Right after eating chicken soup with mini pelmini at Cafe Glechik, JM and I walked a few blocks over to get some Lagman ($6) at Cafe Kashkar. I felt even closer to home here: when we walked in, I thought we had walked into my grandmother’s dining room. Then, we were given chopsticks. Eh? I thought we were in a Russian hood!
Well, after some research, it all makes sense now. Kashgar is apparently a city within the Xinjiang Uyghur Autonomous Region of China, and almost half of the population of Xinjiang is made up of Turkish-speaking Uyghur Muslims. A map showing what borders this province helped shed some light as well.
So the food is mostly halal food with lots of mutton and a Chinese influence. Take, for example, the lagman I tried. “Lagman” = “la mien” in Mandarin Chinese = “pulled noodles” (thank you, thank you, I still remember my Mandarin!). The noodles here were clearly hand pulled. Each noodle was too uneven, with some parts thin and other parts thick, to have been cut by a machine. It was refreshing to see and even more delightful to eat. The texture – a springy bite – was absolutely perfect, and I’m not sure I’ve eaten better noodles.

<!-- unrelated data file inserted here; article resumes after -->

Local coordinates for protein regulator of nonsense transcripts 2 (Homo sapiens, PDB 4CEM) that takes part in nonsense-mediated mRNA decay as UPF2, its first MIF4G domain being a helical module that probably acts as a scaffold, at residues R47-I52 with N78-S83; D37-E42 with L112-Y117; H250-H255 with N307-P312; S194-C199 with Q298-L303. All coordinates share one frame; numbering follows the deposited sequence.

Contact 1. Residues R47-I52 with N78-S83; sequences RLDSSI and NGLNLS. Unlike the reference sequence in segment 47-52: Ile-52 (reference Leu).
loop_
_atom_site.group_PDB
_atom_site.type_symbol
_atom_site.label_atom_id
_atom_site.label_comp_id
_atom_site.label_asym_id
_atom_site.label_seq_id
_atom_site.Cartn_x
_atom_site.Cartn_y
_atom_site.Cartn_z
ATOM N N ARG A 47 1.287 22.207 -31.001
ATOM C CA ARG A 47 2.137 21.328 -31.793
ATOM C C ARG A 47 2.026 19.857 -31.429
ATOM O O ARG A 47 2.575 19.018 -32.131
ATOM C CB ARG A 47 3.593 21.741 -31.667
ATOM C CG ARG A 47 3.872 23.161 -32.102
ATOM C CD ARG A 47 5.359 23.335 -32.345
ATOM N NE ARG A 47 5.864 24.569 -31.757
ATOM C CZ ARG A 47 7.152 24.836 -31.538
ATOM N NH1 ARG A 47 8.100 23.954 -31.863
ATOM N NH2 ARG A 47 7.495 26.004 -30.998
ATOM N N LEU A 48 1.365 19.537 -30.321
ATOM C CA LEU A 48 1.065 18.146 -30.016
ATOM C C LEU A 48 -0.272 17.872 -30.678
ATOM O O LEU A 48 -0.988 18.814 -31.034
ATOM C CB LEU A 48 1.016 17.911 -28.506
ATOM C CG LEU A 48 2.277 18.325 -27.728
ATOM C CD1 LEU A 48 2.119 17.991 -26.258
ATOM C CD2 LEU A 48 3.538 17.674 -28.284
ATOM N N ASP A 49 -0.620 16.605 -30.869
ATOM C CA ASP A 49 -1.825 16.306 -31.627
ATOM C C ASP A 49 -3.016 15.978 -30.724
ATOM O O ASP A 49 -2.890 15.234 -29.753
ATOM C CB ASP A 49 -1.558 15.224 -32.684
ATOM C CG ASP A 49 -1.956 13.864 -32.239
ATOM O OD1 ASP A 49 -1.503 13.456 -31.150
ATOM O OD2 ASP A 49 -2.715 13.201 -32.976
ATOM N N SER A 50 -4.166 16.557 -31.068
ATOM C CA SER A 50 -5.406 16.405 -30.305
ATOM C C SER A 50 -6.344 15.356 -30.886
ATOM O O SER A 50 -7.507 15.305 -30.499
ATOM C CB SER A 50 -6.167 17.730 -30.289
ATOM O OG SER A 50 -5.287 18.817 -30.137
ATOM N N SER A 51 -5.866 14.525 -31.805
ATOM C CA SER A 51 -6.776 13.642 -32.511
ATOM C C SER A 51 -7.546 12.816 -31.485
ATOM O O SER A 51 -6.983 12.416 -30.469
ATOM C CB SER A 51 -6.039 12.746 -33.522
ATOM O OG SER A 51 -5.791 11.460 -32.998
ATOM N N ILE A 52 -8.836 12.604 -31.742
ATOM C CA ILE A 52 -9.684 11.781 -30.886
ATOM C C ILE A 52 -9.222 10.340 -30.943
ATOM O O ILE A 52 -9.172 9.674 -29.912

The meaty broth, while a bit on the salty side, included an abundance of tender lamb, red and green bell peppers, shredded lettuce/celery leaves (?), celery, long beans, and I think some bits of star anise. It was a hugely happy reminder of the beef noodle soup my family and I often ate but with its own little twists.
Now I’m hungry and really craving a big bowl of Lagman, so I think I should end this entry here. I hope I can find something just as good in LA when I move there at the end of the month.
1141 Brighton Beach Ave
(between Brighton 14th St & Brighton 15th St)
Brooklyn, NY 11235